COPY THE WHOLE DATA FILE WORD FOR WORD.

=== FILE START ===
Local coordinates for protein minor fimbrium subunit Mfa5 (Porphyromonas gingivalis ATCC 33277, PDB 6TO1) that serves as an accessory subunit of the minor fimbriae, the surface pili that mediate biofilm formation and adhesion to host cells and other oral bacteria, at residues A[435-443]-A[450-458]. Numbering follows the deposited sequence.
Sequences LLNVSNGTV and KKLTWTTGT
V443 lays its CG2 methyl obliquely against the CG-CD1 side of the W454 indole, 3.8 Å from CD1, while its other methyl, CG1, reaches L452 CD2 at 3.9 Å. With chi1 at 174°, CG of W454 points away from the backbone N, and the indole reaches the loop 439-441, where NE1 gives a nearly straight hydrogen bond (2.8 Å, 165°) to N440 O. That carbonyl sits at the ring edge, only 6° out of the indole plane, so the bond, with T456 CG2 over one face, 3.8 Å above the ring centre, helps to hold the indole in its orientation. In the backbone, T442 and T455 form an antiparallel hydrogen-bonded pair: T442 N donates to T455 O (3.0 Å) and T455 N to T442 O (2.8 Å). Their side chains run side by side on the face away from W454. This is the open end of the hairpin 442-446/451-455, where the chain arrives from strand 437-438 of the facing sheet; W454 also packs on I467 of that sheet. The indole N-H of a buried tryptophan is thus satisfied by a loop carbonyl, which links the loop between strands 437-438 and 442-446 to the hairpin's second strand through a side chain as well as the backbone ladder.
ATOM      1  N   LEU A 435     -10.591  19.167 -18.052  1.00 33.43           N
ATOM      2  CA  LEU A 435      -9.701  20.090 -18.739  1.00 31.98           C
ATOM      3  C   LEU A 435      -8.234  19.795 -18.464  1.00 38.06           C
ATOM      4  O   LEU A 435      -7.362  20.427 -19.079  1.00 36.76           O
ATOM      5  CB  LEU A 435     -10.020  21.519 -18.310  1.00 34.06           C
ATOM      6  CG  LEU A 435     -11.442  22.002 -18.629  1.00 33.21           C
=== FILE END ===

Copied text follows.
Local coordinates for protein minor fimbrium subunit Mfa5 (Porphyromonas gingivalis ATCC 33277, PDB 6TO1) that serves as an accessory subunit of the minor fimbriae, the surface pili that mediate biofilm formation and adhesion to host cells and other oral bacteria, at residues A[435-443]-A[450-458]. Numbering follows the deposited sequence.
Sequences LLNVSNGTV and KKLTWTTGT
V443 lays its CG2 methyl obliquely against the CG-CD1 side of the W454 indole, 3.8 Å from CD1, while its other methyl, CG1, reaches L452 CD2 at 3.9 Å. With chi1 at 174°, CG of W454 points away from the backbone N, and the indole reaches the loop 439-441, where NE1 gives a nearly straight hydrogen bond (2.8 Å, 165°) to N440 O. That carbonyl sits at the ring edge, only 6° out of the indole plane, so the bond, with T456 CG2 over one face, 3.8 Å above the ring centre, helps to hold the indole in its orientation. In the backbone, T442 and T455 form an antiparallel hydrogen-bonded pair: T442 N donates to T455 O (3.0 Å) and T455 N to T442 O (2.8 Å). Their side chains run side by side on the face away from W454. This is the open end of the hairpin 442-446/451-455, where the chain arrives from strand 437-438 of the facing sheet; W454 also packs on I467 of that sheet. The indole N-H of a buried tryptophan is thus satisfied by a loop carbonyl, which links the loop between strands 437-438 and 442-446 to the hairpin's second strand through a side chain as well as the backbone ladder.
ATOM      1  N   LEU A 435     -10.591  19.167 -18.052  1.00 33.43           N
ATOM      2  CA  LEU A 435      -9.701  20.090 -18.739  1.00 31.98           C
ATOM      3  C   LEU A 435      -8.234  19.795 -18.464  1.00 38.06           C
ATOM      4  O   LEU A 435      -7.362  20.427 -19.079  1.00 36.76           O
ATOM      5  CB  LEU A 435     -10.020  21.519 -18.310  1.00 34.06           C
ATOM      6  CG  LEU A 435     -11.442  22.002 -18.629  1.00 33.21           C